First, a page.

30.12.1943 360th Bomber Squadron B-17G ‘Woman’s Home Companion’, 1st.Lt. William Osborn
Operation: II.G. Farben Chemical Works at Ludwigshafen (Mission #169), Germany
Date: 30th December 1943 (Thursday)
Unit: 360th Bomber Squadron (303rd Bombardment Group (H)), 8th Air Force
Type: B-17G Woman’s Home Companion
Serial No: 42-39795
Location: Froidchapelle, Belgium
Base: Molesworth, (Station #107), Huntingdonshire, England
Pilot: 1st.Lt. William C. Osborn O-677292 AAF Age 26. PoW * (1)
Co-pilot: 2nd.Lt. Jack Jernigan Jr. O-680909 AAF Age 28. PoW ** (1)
Navigator: 1st.Lt. Edward L. Cobb O-673478 AAF Age 22. PoW ** (2)
Bombardier: 2nd.Lt. Nelson Campbell O-679362 AAF Age 22. Survived (4)
Radio/Op: S/Sgt. George L. Daniel 11106864 AAF Age 21. PoW *** (3)
Engineer: S/Sgt. William E. Wolff 34430152 AAF Age? Survived (5) (6)
Top Turret: (6)
Ball Turret: Sgt. Lyle Winston Fitzgerald 13121327 AAF Age 19. Survived (7)
Right Waist: Sgt. Vincent J. Reese 33468736 AAF Age? Survived (8)
Left Waist: Sgt. Earl D. Wolfe 13128760 AAF Age 34. PoW **** (3)
Tail Turret: Sgt. Lawrence Brooks Evans 37254370 AAF Age 27. Killed (9)
* Stalag 7a Moosburg, Bavaria (Work Camp 3324-46 Krumbachstrasse and Work Camp 3368 Munich).
** Stalag Luft 3 Sagan-Silesia, Germany, now Żagań in Poland. (Moved to Nuremberg-Langwasser, Bavaria).
*** Stalag Luft 4 Gross-Tychow, Pomerania, Prussia now Poland (Moved from Stalag Luft 6 Heydekrug. Moved to Wöbbelin near Ludwigslust and then to Usedom near Swinemünde).
**** Stalag 9C Bad Sulza Saxe-Weimar.
Back L to R: 1st.Lt. William C. Osborn, 2nd.Lt. Nelson Campbell, 2nd.Lt. Lawrence D. Ross, 2nd.Lt. Jack Jernigan Jr; Front L to R: S/Sgt. George L. Daniel, Sgt. William E. Wolff, Sgt. Lyle W. Fitzgerald, Sgt. Vincent J. Reese, Sgt. Earl D. Wolfe, Sgt. Lawrence B. Evans.(Credit: Fold3 and Together We Served)
2nd.Lt. Lawrence D. Ross 'see 10' was replaced by 1st.Lt. Edward L. Cobb for this mission.
REASON FOR LOSS:
The B-17G 42-39795 Woman’s Home Companion took off from Molesworth at 0900 hours on a mission to bomb the I.G. Farben Chemical Works at Ludwigshafen in Germany.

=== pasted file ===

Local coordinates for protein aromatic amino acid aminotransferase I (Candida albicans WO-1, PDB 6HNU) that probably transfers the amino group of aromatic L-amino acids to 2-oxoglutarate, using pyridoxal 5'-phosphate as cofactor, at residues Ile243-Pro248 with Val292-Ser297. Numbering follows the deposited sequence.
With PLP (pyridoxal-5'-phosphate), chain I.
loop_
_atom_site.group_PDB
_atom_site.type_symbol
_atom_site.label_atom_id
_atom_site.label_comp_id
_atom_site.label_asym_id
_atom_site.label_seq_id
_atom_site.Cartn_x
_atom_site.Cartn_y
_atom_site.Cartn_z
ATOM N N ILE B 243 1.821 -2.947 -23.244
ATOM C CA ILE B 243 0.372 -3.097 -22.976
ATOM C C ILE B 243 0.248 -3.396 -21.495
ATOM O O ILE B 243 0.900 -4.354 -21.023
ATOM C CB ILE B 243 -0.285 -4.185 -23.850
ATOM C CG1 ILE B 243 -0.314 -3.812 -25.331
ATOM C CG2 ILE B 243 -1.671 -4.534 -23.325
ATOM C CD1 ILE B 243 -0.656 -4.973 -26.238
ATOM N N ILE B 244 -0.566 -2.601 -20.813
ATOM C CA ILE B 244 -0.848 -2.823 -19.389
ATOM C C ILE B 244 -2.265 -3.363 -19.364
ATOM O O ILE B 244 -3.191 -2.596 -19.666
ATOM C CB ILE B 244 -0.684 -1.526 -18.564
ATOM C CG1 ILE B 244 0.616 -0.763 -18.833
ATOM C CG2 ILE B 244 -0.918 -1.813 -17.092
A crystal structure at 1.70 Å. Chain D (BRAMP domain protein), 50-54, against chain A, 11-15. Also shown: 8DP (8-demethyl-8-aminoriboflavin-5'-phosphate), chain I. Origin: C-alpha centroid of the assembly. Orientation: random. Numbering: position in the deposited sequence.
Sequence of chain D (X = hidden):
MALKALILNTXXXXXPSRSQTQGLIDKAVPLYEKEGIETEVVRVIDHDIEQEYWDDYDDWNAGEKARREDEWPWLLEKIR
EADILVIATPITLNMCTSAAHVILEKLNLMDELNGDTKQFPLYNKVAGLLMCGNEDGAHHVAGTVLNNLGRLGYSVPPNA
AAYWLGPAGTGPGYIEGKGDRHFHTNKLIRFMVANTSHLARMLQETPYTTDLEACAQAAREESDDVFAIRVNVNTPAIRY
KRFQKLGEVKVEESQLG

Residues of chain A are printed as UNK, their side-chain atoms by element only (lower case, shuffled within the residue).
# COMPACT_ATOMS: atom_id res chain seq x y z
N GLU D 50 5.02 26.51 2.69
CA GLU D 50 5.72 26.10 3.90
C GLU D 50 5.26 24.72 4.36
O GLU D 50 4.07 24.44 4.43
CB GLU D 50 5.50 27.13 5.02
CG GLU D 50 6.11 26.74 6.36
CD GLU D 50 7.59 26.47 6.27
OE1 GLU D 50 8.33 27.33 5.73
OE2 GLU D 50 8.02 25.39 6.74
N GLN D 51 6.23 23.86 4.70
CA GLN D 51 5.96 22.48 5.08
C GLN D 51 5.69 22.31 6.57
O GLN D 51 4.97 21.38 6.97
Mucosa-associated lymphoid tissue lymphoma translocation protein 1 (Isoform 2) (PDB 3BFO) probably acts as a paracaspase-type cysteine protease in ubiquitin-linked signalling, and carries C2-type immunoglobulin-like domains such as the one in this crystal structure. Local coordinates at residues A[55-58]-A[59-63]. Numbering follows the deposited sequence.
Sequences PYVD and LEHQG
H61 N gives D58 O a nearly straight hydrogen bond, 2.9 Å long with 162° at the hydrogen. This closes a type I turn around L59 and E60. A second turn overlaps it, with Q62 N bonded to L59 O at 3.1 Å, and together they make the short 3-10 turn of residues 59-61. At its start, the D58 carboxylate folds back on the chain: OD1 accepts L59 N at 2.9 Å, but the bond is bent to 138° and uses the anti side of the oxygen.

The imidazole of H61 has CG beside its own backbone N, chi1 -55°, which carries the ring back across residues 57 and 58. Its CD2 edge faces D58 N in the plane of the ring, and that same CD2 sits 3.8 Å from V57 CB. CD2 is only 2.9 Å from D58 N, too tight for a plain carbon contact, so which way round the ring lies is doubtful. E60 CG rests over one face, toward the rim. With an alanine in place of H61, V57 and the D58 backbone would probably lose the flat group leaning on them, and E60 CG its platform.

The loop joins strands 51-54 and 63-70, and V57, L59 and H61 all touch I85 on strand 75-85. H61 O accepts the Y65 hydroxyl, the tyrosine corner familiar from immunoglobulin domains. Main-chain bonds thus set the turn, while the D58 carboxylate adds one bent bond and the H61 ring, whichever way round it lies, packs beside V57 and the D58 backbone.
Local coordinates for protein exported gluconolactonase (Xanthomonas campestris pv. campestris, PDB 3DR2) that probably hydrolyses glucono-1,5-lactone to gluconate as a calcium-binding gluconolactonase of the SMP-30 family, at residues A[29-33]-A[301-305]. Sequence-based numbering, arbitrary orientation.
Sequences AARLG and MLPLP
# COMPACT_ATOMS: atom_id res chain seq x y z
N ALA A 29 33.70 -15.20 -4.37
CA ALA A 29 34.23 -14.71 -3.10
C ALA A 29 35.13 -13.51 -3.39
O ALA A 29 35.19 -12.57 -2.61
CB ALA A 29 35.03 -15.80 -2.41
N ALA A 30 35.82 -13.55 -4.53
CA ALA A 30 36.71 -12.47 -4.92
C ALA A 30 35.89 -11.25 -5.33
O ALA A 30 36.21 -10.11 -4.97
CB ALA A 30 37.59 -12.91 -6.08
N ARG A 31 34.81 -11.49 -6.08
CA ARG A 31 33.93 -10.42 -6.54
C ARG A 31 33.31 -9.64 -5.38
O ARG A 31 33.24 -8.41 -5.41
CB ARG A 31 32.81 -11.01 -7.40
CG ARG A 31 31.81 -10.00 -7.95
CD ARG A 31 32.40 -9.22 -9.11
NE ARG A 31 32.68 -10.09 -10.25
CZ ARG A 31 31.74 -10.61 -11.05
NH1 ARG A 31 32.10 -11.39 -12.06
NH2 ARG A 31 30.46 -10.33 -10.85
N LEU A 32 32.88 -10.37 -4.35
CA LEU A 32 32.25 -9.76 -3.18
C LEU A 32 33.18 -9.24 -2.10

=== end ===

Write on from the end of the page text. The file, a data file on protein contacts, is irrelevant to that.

After mission interrogations and escape & evasion reports presented conflicting events leading up to the crash landing of the aircraft. However, the crew recount that the aircraft was hit by flak which severed the rudder cable shaft, causing the aircraft to drop out of formation. The aircraft was then attacked three separate times by Fw-190 fighters before they managed to evade the fighters by entering a cloud bank. It was reported that two engines were out of action and the tail section badly damaged.
After flying for a short distance after the attack, the aircraft crash-landed in a farmer’s field at Froidchapelle near the Luxembourg-French-Belgian border at about 1200 hours. Some Belgian civilians arrived at the crash scene and told the wounded and others to scatter.
(1) 1st.Lt. Osborn and 2nd.Lt. Jernigan Jr. evaded capture with the assistance of the Belgian underground for six months. They were leaving Brussels for Paris by vehicle but were betrayed and driven to a Gestapo prison. They were held there for two months before being transferred to PoW camps.
(2) 1st.Lt. Edward L. Cobb was the Navigator aboard B-17F 42-29738 'Upstairs Maid' that ditched into North Sea 25 miles off Felixstowe on the 30th Jul 1943 after losing two engines on a mission to Kassel, Germany. The crew were all rescued by British Air Sea Rescue within 35 minutes of the ditching and returned to Molesworth. Only 1st.Lt. Cobb suffered a serious injury but was later returned to flight status.
(3) S/Sgt. Daniel was wounded in the arm and Sgt. Wolfe in the leg during the fighter attacks and were treated by a Belgian doctor before being taken into custody by the Germans and transferred to PoW camps for the duration of the war.